Camille Paglia: Tina Turner's 'Private Dancer' Made a 'Feminist Statement'

Bob Gruen
Tina Turner in front of the Eiffel Tower in Paris, France. September 1984.

Dissident feminist Camille Paglia, author of the groundbreaking 1990 book Sexual Personae: Art and Decadence from Nefertiti to Emily Dickinson has regularly written on such pop stars as Madonna and Rihanna, who she proclaimed the new Princess Diana

A Look Back at 1984: Full Coverage

For Billboard's look back at 1984, Paglia shared her thoughts on Tina Turner's classic album from that year's Private Dancer:

"I'm a soul survivor," Tina Turner defiantly proclaims on the first song of her comeback album, Private Dancer, released May 29, 1984. As she sings on "I Might Have Been Queen," she was rising "reborn" from her tortured relationship with her abusive ex-husband, Ike. Recorded in England, Private Dancer uses blazing hard-rock guitars as a platform for Turner's mammoth power. Showing off her lion's mane wig, runner's legs and dominatrix high heels on the album cover, the 44-year-old Turner stunned the world with her ferocious, mature sexuality. Released at the puritanical height of the feminist anti-pornography crusade, the album daringly invoked prostitution in its title. But "What's Love Got to Do With It" makes a feminist statement, as Turner embraces a radical freedom of sexual choice. The five-times-platinum album projects her as a hybrid superwoman, her Amazonian militance melting into bluesy yearning. She is both hard and soft, raw and smooth, a truly modern woman for all seasons.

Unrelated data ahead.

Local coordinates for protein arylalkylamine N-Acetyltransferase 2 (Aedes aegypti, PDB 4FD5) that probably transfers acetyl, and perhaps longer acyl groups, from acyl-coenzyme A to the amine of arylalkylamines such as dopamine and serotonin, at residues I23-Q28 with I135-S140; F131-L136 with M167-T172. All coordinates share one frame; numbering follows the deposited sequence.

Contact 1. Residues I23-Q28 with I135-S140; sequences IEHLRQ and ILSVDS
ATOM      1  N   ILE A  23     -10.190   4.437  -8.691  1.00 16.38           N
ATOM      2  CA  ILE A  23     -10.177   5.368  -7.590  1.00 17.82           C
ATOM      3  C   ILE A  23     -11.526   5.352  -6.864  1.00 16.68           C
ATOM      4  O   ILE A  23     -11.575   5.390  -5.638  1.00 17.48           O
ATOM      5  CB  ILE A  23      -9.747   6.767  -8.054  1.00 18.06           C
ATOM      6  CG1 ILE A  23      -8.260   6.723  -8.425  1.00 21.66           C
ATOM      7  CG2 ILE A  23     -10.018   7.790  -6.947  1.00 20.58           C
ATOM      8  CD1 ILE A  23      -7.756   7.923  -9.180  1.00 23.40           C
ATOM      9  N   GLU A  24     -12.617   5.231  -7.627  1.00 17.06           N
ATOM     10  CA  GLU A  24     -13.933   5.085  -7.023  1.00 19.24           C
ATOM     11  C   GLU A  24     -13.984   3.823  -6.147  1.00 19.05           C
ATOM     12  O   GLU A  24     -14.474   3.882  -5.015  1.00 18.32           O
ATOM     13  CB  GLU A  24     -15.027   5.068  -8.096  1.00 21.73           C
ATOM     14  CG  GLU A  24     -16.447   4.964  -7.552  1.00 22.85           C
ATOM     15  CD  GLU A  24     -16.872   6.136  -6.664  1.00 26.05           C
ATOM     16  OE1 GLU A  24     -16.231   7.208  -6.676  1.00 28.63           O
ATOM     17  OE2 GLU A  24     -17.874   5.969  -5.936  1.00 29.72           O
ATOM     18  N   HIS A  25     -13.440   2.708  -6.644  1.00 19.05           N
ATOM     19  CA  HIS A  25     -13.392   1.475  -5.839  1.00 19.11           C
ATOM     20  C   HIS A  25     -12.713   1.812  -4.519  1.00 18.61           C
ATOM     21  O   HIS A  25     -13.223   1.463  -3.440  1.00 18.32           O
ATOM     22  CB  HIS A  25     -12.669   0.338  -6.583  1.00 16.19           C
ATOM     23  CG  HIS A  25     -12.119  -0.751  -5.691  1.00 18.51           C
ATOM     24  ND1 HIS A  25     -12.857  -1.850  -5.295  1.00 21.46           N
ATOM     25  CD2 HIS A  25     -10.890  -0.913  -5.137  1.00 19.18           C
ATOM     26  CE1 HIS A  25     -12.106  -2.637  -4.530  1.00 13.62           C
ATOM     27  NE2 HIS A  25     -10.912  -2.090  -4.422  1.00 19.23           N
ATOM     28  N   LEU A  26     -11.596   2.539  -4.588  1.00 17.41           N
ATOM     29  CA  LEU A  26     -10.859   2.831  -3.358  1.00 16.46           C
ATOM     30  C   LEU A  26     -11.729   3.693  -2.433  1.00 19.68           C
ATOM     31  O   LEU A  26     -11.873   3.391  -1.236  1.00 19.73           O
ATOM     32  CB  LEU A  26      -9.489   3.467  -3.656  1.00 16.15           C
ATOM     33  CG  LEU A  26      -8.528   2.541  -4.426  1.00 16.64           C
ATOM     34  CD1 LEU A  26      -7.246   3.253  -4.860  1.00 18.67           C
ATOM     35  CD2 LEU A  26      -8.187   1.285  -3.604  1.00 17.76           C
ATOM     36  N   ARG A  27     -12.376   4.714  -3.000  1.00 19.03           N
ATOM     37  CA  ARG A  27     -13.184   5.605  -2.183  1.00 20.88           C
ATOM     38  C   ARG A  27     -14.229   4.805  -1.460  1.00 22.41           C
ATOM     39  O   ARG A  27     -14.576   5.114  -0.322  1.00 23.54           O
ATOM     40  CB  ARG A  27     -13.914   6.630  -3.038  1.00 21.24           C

A version of this article first appeared in the Nov. 1 issue of Billboard.


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